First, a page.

Rolls-Royce, best known in aviation for its jet engines, has taken an all-electric airplane on its maiden voyage. The “Spirit of Innovation” completed a 15-minute flight, marking “the beginning of an intensive flight-testing phase in which we will be collecting valuable performance data on the aircraft’s electrical power and propulsion system,” the company announced.
Rolls Royce said the one-seat airplane has “the most power-dense battery pack ever assembled for an aircraft.” The aircraft uses a 6,000 cell battery pack with a three-motor powertrain that currently delivers 400kW (500-plus horsepower), and Rolls-Royce said the aircraft will eventually achieve speeds of over 300 MPH.
The flight comes about a year after the originally scheduled takeoff and about six months after taxi trials. Rolls-Royce is also developing an air taxi with manufacturer Tecnam, with the aim of delivering an “all-electric passenger aircraft for the commuter market,” according to the companies. It has previously teamed with Siemens and Airbus on another e-plane concept.
Aircraft companies have been exploring electric airplanes for a number of years, as air travel and cargo accounts for an increasing amount of greenhouse gases. The World Wildlife Foundation has called it “currently the most carbon-intensive activity an individual can make.”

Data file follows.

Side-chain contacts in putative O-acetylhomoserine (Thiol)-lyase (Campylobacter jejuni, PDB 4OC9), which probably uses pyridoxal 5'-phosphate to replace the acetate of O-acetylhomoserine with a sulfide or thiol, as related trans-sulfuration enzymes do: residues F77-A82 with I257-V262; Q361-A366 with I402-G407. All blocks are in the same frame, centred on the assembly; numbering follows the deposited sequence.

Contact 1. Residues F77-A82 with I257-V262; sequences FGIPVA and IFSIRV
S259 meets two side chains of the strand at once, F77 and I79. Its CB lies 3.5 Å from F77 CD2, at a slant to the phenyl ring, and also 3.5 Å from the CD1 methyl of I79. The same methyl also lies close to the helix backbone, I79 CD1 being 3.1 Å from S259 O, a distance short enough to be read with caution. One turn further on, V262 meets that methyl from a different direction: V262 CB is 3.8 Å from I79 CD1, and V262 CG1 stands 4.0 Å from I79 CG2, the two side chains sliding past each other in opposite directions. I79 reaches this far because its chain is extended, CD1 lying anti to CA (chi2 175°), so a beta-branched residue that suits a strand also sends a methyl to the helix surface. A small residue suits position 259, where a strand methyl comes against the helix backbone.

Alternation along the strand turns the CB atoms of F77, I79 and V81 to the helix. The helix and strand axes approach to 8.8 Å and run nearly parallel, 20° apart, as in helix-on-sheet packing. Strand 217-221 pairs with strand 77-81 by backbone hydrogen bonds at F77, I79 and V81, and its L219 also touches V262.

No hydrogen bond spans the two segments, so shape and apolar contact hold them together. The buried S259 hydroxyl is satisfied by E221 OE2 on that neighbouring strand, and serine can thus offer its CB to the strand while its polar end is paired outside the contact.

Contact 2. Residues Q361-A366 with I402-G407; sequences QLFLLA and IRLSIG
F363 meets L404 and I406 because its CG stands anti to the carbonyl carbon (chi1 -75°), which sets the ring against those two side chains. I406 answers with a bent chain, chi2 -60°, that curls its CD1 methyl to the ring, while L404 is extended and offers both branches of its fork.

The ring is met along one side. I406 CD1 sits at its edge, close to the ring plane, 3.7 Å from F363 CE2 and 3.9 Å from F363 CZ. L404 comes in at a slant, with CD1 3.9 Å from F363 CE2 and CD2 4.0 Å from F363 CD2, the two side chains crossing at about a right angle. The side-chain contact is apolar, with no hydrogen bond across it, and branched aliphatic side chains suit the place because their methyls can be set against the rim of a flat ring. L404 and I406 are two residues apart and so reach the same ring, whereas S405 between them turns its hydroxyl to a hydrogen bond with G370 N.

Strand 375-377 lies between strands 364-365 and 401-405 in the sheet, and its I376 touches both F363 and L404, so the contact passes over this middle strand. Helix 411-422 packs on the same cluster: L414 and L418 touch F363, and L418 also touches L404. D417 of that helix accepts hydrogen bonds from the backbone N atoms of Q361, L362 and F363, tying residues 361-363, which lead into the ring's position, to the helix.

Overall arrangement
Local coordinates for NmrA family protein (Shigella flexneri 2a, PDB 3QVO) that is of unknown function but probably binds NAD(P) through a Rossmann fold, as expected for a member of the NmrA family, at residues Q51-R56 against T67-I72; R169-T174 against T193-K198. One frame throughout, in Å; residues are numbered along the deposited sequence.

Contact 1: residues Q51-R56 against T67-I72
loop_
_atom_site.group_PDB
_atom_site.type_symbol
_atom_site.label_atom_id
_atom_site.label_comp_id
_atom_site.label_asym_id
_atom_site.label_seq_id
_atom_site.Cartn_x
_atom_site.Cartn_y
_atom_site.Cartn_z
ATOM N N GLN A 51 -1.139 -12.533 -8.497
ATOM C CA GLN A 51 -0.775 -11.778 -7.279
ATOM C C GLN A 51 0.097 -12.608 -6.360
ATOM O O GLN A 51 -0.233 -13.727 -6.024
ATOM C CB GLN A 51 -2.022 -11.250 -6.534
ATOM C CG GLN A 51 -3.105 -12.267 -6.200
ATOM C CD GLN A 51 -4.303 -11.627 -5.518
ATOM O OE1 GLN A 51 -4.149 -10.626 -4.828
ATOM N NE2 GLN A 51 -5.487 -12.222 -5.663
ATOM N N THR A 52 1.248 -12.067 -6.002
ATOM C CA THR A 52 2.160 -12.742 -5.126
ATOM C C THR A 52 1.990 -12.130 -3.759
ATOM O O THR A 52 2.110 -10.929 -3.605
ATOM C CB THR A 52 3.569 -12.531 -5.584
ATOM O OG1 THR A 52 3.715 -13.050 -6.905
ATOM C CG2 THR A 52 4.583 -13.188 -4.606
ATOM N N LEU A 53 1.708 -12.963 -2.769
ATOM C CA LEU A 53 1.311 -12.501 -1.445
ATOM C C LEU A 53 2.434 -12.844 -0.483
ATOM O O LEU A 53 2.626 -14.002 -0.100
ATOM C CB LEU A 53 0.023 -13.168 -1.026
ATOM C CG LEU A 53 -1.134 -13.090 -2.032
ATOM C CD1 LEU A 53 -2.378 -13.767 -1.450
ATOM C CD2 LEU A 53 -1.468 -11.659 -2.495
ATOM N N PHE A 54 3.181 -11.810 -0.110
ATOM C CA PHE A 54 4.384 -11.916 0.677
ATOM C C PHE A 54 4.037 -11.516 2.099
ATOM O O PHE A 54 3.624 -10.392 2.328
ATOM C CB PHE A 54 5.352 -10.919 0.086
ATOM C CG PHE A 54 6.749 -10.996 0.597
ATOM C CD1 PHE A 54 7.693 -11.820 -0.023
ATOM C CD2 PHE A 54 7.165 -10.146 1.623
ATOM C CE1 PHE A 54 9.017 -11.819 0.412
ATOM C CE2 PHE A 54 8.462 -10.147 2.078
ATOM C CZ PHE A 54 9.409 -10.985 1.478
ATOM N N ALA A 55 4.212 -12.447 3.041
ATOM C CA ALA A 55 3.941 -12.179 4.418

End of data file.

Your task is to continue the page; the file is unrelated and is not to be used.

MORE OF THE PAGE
Weight is a much bigger problem for airplanes than it is for cars, however. Ford’s all-electric Lightning pickup weighs 1,800 pounds more than the gas-powered model and offers a range that’s slightly under half. However, if you added 1,800 pounds to a Cessna 206 Turbo Stationair, you’d exceed its useful load by 500 pounds before you even loaded passengers (or the pilot) — so it wouldn’t even get off the ground.
The project was half funded by the Aerospace Technology Institute and UK government, with the aim of eventually creating all-electric passenger planes. “This is not only about breaking a world record; the advanced battery and propulsion technology developed for this program has exciting applications for the Urban Air Mobility market and can help make ‘jet zero’ a reality,” said Rolls-Royce CEO Warren East.